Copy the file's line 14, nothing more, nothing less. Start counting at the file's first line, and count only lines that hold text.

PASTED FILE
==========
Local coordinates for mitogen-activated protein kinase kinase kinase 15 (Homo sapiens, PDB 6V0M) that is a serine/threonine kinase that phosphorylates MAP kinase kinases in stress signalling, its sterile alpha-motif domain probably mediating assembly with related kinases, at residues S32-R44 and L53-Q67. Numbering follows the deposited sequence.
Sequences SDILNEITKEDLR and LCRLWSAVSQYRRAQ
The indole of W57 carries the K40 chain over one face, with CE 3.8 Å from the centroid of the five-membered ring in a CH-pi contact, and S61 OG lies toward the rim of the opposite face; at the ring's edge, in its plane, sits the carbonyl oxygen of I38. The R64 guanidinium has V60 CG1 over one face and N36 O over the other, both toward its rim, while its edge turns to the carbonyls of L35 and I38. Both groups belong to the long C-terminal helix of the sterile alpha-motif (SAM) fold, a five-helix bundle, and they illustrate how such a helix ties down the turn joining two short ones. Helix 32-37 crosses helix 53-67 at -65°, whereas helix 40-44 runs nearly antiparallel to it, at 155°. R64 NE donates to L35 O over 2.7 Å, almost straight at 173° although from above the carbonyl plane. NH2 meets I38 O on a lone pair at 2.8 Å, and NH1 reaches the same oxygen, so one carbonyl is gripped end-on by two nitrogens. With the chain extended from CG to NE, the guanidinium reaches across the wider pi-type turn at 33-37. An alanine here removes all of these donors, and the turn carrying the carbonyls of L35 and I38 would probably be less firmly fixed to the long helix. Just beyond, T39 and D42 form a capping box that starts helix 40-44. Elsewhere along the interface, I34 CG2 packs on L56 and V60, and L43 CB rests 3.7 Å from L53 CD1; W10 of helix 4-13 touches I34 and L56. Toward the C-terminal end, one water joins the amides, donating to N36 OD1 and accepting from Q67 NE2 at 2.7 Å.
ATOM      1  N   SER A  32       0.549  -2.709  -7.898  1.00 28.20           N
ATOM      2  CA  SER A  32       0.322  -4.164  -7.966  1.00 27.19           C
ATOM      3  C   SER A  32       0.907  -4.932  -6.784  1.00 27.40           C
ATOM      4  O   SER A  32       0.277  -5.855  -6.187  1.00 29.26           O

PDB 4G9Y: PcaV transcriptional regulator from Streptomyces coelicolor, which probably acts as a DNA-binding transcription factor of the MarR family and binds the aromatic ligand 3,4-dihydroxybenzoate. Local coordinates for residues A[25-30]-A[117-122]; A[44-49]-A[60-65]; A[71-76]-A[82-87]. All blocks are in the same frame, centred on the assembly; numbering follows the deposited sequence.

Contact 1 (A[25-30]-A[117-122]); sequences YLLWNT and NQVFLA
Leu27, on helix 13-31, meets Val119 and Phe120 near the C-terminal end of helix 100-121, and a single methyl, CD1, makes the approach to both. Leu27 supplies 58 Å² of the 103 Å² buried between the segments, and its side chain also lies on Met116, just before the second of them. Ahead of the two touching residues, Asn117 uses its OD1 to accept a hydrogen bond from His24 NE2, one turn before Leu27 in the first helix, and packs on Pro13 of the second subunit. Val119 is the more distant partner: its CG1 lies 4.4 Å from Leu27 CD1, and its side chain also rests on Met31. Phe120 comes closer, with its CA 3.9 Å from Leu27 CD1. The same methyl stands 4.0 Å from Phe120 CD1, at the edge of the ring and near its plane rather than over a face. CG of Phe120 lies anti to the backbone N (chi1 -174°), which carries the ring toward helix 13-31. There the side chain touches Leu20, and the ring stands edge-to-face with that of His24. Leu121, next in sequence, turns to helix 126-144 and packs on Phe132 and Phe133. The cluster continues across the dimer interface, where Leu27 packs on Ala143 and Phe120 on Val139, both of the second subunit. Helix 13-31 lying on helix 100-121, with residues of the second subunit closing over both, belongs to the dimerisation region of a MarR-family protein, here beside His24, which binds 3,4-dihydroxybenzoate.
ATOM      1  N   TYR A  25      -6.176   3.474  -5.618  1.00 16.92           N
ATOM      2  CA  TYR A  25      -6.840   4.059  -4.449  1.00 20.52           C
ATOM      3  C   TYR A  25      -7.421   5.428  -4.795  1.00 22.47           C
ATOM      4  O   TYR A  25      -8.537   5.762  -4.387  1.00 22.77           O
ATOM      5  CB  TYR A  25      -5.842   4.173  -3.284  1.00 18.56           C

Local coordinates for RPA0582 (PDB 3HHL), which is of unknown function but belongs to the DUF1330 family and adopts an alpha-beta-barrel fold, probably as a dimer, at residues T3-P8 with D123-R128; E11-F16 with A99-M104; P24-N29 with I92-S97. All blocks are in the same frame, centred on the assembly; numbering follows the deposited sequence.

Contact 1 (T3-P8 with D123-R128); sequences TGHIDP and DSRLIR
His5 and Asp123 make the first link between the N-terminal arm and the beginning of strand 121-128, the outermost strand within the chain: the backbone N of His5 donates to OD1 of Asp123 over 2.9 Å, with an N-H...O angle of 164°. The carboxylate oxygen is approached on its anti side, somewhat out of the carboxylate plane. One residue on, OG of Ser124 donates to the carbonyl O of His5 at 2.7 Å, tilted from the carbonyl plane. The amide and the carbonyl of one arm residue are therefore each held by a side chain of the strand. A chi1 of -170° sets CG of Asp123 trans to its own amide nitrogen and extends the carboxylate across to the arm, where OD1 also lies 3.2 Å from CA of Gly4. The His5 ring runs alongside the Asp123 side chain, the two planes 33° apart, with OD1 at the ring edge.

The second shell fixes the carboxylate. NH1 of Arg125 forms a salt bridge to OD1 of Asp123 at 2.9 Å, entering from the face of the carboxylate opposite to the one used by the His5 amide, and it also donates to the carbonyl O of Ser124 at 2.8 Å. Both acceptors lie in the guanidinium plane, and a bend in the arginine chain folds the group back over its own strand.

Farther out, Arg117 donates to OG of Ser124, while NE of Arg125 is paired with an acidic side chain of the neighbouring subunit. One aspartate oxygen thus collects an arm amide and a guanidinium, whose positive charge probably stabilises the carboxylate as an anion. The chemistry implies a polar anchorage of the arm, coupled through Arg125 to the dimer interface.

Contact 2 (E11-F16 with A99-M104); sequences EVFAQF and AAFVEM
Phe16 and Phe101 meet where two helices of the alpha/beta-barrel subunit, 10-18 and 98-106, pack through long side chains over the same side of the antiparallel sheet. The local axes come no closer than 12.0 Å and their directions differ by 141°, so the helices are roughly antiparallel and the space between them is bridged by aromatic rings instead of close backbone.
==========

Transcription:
ATOM      4  O   TYR A  25      -8.537   5.762  -4.387  1.00 22.77           O